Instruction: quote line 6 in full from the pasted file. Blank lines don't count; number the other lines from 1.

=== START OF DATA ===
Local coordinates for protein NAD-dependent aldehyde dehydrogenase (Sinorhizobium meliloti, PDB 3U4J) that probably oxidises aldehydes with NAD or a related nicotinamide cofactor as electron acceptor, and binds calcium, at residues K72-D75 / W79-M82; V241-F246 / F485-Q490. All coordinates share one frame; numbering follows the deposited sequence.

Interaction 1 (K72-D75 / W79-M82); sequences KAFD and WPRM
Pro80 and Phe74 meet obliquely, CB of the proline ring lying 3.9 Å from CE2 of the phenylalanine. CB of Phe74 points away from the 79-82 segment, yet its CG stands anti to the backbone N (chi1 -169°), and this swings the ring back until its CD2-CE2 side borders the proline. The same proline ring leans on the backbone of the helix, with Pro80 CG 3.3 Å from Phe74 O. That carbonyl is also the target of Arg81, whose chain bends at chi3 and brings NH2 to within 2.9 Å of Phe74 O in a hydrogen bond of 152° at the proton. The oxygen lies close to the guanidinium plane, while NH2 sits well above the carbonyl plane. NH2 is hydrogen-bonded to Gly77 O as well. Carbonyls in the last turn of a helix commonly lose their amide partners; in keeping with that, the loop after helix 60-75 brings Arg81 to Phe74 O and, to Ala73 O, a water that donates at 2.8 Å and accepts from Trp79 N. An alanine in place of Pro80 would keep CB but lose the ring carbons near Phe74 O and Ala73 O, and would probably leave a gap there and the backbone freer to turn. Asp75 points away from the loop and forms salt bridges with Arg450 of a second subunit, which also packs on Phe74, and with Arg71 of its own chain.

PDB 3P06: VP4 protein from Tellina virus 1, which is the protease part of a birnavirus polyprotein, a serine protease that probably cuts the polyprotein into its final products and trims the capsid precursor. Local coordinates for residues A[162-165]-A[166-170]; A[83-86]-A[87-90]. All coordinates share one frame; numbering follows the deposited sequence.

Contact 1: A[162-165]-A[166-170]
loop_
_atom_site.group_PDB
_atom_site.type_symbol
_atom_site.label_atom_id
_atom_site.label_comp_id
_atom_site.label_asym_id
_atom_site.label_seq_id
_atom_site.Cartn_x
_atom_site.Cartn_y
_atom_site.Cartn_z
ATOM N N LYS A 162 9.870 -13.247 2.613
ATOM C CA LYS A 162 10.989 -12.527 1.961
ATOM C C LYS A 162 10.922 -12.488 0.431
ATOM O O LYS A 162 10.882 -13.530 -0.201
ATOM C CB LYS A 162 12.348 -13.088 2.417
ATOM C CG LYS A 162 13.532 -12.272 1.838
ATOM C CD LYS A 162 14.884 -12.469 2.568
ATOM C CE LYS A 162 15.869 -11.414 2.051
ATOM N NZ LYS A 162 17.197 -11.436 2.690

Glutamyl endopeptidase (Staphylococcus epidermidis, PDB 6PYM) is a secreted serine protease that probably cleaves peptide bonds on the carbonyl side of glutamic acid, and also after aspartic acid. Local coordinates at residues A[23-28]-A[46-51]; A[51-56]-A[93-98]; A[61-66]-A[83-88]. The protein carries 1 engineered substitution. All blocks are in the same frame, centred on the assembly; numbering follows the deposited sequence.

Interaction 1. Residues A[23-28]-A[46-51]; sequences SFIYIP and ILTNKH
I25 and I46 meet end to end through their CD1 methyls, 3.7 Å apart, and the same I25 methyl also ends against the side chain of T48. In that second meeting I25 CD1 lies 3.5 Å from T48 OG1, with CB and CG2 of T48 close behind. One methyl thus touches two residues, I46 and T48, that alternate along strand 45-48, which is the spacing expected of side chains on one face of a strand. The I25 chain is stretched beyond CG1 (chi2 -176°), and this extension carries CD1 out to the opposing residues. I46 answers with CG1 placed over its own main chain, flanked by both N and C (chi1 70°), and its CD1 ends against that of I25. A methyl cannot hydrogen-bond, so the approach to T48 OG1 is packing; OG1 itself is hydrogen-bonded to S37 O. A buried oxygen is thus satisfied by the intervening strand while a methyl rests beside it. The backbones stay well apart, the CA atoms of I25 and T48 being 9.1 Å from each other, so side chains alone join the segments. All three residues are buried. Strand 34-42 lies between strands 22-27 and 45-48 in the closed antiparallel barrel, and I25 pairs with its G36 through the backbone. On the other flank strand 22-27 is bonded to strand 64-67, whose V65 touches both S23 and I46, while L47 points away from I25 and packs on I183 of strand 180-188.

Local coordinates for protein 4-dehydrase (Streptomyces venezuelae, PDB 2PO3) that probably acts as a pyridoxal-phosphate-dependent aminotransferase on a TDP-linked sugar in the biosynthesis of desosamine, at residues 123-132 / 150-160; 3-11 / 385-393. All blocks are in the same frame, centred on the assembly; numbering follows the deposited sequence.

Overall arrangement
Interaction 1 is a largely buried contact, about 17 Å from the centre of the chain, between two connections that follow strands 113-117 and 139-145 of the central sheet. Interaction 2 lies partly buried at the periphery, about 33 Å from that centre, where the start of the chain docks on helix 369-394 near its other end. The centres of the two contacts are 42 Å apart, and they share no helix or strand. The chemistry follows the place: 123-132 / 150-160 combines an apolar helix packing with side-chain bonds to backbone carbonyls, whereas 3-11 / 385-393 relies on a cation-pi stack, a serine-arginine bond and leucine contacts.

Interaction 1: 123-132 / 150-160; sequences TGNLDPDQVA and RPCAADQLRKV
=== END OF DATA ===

loop_